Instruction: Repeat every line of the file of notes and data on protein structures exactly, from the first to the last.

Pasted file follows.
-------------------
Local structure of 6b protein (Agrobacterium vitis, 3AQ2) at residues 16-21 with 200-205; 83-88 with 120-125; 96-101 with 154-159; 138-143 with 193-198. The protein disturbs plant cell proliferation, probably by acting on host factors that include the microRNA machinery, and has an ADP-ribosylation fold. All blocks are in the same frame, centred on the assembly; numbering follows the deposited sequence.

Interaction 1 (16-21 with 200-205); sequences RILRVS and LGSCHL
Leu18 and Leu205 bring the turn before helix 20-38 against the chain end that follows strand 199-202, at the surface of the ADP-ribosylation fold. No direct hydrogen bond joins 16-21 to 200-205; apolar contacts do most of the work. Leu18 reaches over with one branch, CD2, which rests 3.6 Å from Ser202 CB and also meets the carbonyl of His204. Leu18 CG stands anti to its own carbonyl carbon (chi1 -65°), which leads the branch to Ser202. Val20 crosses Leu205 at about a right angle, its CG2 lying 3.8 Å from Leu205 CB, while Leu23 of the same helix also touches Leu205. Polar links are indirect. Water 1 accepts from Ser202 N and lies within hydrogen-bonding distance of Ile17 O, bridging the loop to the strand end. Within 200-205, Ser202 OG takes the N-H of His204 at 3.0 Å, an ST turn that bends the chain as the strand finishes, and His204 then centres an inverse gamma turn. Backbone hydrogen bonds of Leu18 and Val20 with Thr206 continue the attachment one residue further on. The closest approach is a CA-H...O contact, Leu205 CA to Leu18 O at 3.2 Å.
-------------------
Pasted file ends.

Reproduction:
Local structure of 6b protein (Agrobacterium vitis, 3AQ2) at residues 16-21 with 200-205; 83-88 with 120-125; 96-101 with 154-159; 138-143 with 193-198. The protein disturbs plant cell proliferation, probably by acting on host factors that include the microRNA machinery, and has an ADP-ribosylation fold. All blocks are in the same frame, centred on the assembly; numbering follows the deposited sequence.

Interaction 1 (16-21 with 200-205); sequences RILRVS and LGSCHL
Leu18 and Leu205 bring the turn before helix 20-38 against the chain end that follows strand 199-202, at the surface of the ADP-ribosylation fold. No direct hydrogen bond joins 16-21 to 200-205; apolar contacts do most of the work. Leu18 reaches over with one branch, CD2, which rests 3.6 Å from Ser202 CB and also meets the carbonyl of His204. Leu18 CG stands anti to its own carbonyl carbon (chi1 -65°), which leads the branch to Ser202. Val20 crosses Leu205 at about a right angle, its CG2 lying 3.8 Å from Leu205 CB, while Leu23 of the same helix also touches Leu205. Polar links are indirect. Water 1 accepts from Ser202 N and lies within hydrogen-bonding distance of Ile17 O, bridging the loop to the strand end. Within 200-205, Ser202 OG takes the N-H of His204 at 3.0 Å, an ST turn that bends the chain as the strand finishes, and His204 then centres an inverse gamma turn. Backbone hydrogen bonds of Leu18 and Val20 with Thr206 continue the attachment one residue further on. The closest approach is a CA-H...O contact, Leu205 CA to Leu18 O at 3.2 Å.